This is a crested saguaro.  No one knows for sure what causes this strange formation on the top, but these are extremely rare and prized by museums and botanical gardens.  Here is an article that describes them in more detail:

Part of the gardens include an exhibit of Native American life.  On weekends and busy days, there are often demonstrations of food preparation and crafts in these native shade structures.

This is one of the very few plants in bloom right now.  It is still early in the season and a bit chilly, but in a month or two, more cacti and wildflowers will be in bloom--and it will get even better in March!!

It took a lot of bad photos to get one good one of this little ground squirrel because he kept moving! 

And the last of my photos for this trip.  Will be back in about a month to see what is in bloom then because I will be hanging around Phoenix for the next few weeks. 

Friday, January 20, 2023

1/19 Twin Peaks Campground at Organ Pipe Cactus National Monument.

 Last time I visited this place was about five years ago.  It was April and VERY hot, like in the 90s.  Unfortunately, this campground does not have electrical hookups, and at that time, the generator hours were very limited during that month, with the result that I was very uncomfortable sitting in my "tin can" home, so went for what was supposed to be an easy hike.  Turned out not to be so easy, so I complained to the rangers that generator hours should be adjusted according to the weather, not according to the month.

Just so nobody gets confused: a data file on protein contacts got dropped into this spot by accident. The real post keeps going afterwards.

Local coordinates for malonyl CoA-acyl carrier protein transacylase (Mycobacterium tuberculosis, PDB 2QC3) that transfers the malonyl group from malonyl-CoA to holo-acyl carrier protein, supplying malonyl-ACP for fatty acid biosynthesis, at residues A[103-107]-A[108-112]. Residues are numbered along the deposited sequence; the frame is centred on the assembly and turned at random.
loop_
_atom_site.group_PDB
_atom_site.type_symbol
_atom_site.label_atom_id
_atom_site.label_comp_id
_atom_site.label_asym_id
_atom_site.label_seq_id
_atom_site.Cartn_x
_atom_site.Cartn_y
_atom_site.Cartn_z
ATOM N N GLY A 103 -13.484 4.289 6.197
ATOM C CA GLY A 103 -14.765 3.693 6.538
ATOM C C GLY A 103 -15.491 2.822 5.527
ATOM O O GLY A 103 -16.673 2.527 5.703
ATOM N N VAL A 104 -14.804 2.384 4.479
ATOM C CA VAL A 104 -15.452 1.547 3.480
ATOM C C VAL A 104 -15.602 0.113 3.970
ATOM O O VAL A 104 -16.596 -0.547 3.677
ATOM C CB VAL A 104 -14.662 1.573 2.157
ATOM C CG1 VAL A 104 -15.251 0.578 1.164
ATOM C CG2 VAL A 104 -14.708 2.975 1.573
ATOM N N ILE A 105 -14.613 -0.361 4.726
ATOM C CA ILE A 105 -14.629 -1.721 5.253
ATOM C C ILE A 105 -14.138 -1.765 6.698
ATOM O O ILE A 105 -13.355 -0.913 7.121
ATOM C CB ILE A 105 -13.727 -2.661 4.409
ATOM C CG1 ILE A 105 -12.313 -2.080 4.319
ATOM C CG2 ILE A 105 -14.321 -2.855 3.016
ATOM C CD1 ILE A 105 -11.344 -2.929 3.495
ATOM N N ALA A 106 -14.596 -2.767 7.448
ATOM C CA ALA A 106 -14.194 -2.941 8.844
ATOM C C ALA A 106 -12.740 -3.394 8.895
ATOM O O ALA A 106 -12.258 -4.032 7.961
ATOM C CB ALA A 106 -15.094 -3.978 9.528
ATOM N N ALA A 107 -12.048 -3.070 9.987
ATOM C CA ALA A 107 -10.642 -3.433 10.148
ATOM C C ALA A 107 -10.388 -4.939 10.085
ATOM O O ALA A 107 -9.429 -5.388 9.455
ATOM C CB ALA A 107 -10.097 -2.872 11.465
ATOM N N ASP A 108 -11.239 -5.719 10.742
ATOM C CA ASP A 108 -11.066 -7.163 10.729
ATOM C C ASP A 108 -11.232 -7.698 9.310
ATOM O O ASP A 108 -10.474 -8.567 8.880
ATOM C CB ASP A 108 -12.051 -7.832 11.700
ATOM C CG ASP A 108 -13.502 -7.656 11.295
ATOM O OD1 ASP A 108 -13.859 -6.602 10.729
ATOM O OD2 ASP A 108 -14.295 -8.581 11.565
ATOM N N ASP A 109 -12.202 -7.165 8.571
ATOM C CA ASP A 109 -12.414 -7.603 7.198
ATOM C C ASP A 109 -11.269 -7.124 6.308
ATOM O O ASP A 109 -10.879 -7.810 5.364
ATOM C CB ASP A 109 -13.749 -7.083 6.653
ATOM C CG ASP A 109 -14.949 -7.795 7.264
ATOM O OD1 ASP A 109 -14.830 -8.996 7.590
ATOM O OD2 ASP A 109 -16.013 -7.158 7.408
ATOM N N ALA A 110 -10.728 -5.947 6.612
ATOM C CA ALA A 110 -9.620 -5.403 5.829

This trip was much better because it is January and temperatures were in the upper 50s and lower 60s during the day, and down to the lower 40s at night.  Also, they had increased their generator hours substantially, so I was able to keep everything charged.  

Anyway, some photos I took of the campground and a couple of short walks around the perimeter trail.  What is nice about this campground is that all the roads and campsites are paved.  I like paved roads because it keeps the dust down, and I can leave windows open.  


Campsites are also very long, with lots of greenery between them for privacy.  


 Also, the back of the campground is dedicated to tenters and people who do not want to use or hear the noise of generators, which can be used from 8-11 am and 3-6 pm.


 Typical view down one of the campground roadways.


Surrounding this large campground is a hiking trail that is easy to walk and easy to get to. Parts of it are paved to make it handicap accessible.


OK, here we go with my identifying plants.  This is a creosote bush.  When you rub a leaf between your fingers or pour water on it, it smell strongly of burning rubber.